The Michigan Engineer News Center

2014 EECS Outstanding Achievement Awards

These faculty are recognized for their unique contributions during the past year.| Short Read

The EECS Outstanding Achievement Awards are presented annually to faculty members for their outstanding accomplishments in teaching, research, and service.

The recipients of the 2014 EECS Outstanding Achievement Award are:

EnlargeMary Lou Dorf Portrait
IMAGE:  Mary Lou Dorf Portrait


Mary Lou Dorf

For providing a rigorous and welcoming introduction to computer science for thousands of students, and for working tirelessly to create a sustainable foundation for undergraduate advising in Computer Science and Engineering.



EnlargeClay Scott
IMAGE:  Clay Scott

Clayton Scott
Associate Professor

For fundamental contributions to statistical machine learning theory, particularly in robust anomaly detection and transfer learning, and for important contributions to methodology for numerous applications of machine learning with collaborators in engineering and medicine.





Enlargeherbert winful
IMAGE:  Prof. Herbert Winful

Herbert Winful

For contributions to advanced nonlinear optics research, especially tunneling dynamics, nonlinear propagation in periodic media, single-cycle pulses, and fast and slow light, and in recognition of contributions to educational initiatives in Liberia and Ghana, and dedication to student learning and advising.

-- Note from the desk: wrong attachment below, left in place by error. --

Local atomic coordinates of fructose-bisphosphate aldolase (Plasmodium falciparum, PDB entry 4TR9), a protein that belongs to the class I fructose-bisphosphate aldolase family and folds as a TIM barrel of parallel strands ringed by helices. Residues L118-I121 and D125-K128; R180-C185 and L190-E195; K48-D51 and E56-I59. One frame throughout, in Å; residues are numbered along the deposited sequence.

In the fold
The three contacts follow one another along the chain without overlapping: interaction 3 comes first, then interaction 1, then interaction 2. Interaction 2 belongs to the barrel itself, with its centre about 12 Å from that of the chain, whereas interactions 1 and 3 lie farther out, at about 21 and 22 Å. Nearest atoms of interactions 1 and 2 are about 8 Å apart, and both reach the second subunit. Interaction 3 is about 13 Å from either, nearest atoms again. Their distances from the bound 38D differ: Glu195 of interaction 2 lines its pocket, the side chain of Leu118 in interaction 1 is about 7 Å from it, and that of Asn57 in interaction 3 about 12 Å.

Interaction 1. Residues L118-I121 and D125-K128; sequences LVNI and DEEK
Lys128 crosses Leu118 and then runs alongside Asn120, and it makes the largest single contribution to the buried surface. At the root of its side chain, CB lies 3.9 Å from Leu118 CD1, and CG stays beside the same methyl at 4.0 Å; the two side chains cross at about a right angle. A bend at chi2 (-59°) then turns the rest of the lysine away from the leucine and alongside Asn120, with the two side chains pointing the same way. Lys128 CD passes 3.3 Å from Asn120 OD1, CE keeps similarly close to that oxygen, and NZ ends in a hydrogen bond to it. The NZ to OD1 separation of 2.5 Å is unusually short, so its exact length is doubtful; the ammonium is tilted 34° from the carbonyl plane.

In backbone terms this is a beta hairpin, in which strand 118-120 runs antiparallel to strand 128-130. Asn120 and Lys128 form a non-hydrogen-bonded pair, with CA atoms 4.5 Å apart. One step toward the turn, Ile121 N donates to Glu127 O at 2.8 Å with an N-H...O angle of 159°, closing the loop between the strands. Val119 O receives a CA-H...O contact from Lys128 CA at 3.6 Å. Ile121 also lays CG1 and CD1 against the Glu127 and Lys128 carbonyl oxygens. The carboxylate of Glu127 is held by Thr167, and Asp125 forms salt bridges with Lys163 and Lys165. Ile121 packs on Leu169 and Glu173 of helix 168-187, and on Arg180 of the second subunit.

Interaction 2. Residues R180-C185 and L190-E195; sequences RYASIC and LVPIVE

Mary Lou Dorf Portrait
Clay Scott
herbert winful
Portrait of Catharine June


Catharine June
ECE Communications and Marketing Manager

Electrical Engineering and Computer Science

(734) 936-2965

3301 EECS

The electrons absorb laser light and set up “momentum combs” (the hills) spanning the energy valleys within the material (the red line). When the electrons have an energy allowed by the quantum mechanical structure of the material—and also touch the edge of the valley—they emit light. This is why some teeth of the combs are bright and some are dark. By measuring the emitted light and precisely locating its source, the research mapped out the energy valleys in a 2D crystal of tungsten diselenide. Credit: Markus Borsch, Quantum Science Theory Lab, University of Michigan.

Mapping quantum structures with light to unlock their capabilities

Rather than installing new “2D” semiconductors in devices to see what they can do, this new method puts them through their paces with lasers and light detectors. | Medium Read